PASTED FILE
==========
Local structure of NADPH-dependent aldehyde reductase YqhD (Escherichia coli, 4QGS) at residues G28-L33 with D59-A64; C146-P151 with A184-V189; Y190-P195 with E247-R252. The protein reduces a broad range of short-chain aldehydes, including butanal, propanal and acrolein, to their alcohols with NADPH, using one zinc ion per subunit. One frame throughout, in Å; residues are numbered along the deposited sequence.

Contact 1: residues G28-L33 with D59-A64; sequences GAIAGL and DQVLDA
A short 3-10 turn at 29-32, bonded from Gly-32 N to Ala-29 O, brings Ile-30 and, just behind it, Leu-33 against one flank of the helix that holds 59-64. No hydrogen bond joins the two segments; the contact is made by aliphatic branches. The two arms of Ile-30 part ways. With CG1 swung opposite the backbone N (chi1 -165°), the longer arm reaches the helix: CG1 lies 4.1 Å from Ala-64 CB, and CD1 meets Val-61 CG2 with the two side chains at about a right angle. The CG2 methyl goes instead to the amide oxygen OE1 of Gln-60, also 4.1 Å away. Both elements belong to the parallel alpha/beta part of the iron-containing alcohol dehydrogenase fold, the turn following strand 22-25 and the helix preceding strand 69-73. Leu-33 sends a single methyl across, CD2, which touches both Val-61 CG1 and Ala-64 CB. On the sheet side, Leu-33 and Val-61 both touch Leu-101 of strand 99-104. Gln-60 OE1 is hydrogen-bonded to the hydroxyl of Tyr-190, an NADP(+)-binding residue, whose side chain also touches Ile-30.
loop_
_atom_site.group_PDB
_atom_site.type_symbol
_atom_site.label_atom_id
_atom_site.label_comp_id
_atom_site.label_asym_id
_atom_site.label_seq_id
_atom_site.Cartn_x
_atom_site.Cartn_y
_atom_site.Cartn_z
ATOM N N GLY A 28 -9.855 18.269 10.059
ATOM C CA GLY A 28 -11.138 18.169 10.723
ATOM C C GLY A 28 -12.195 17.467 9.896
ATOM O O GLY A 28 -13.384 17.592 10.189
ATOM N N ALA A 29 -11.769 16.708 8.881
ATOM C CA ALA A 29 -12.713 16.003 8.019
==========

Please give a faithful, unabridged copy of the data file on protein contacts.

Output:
Local structure of NADPH-dependent aldehyde reductase YqhD (Escherichia coli, 4QGS) at residues G28-L33 with D59-A64; C146-P151 with A184-V189; Y190-P195 with E247-R252. The protein reduces a broad range of short-chain aldehydes, including butanal, propanal and acrolein, to their alcohols with NADPH, using one zinc ion per subunit. One frame throughout, in Å; residues are numbered along the deposited sequence.

Contact 1: residues G28-L33 with D59-A64; sequences GAIAGL and DQVLDA
A short 3-10 turn at 29-32, bonded from Gly-32 N to Ala-29 O, brings Ile-30 and, just behind it, Leu-33 against one flank of the helix that holds 59-64. No hydrogen bond joins the two segments; the contact is made by aliphatic branches. The two arms of Ile-30 part ways. With CG1 swung opposite the backbone N (chi1 -165°), the longer arm reaches the helix: CG1 lies 4.1 Å from Ala-64 CB, and CD1 meets Val-61 CG2 with the two side chains at about a right angle. The CG2 methyl goes instead to the amide oxygen OE1 of Gln-60, also 4.1 Å away. Both elements belong to the parallel alpha/beta part of the iron-containing alcohol dehydrogenase fold, the turn following strand 22-25 and the helix preceding strand 69-73. Leu-33 sends a single methyl across, CD2, which touches both Val-61 CG1 and Ala-64 CB. On the sheet side, Leu-33 and Val-61 both touch Leu-101 of strand 99-104. Gln-60 OE1 is hydrogen-bonded to the hydroxyl of Tyr-190, an NADP(+)-binding residue, whose side chain also touches Ile-30.
loop_
_atom_site.group_PDB
_atom_site.type_symbol
_atom_site.label_atom_id
_atom_site.label_comp_id
_atom_site.label_asym_id
_atom_site.label_seq_id
_atom_site.Cartn_x
_atom_site.Cartn_y
_atom_site.Cartn_z
ATOM N N GLY A 28 -9.855 18.269 10.059
ATOM C CA GLY A 28 -11.138 18.169 10.723
ATOM C C GLY A 28 -12.195 17.467 9.896
ATOM O O GLY A 28 -13.384 17.592 10.189
ATOM N N ALA A 29 -11.769 16.708 8.881
ATOM C CA ALA A 29 -12.713 16.003 8.019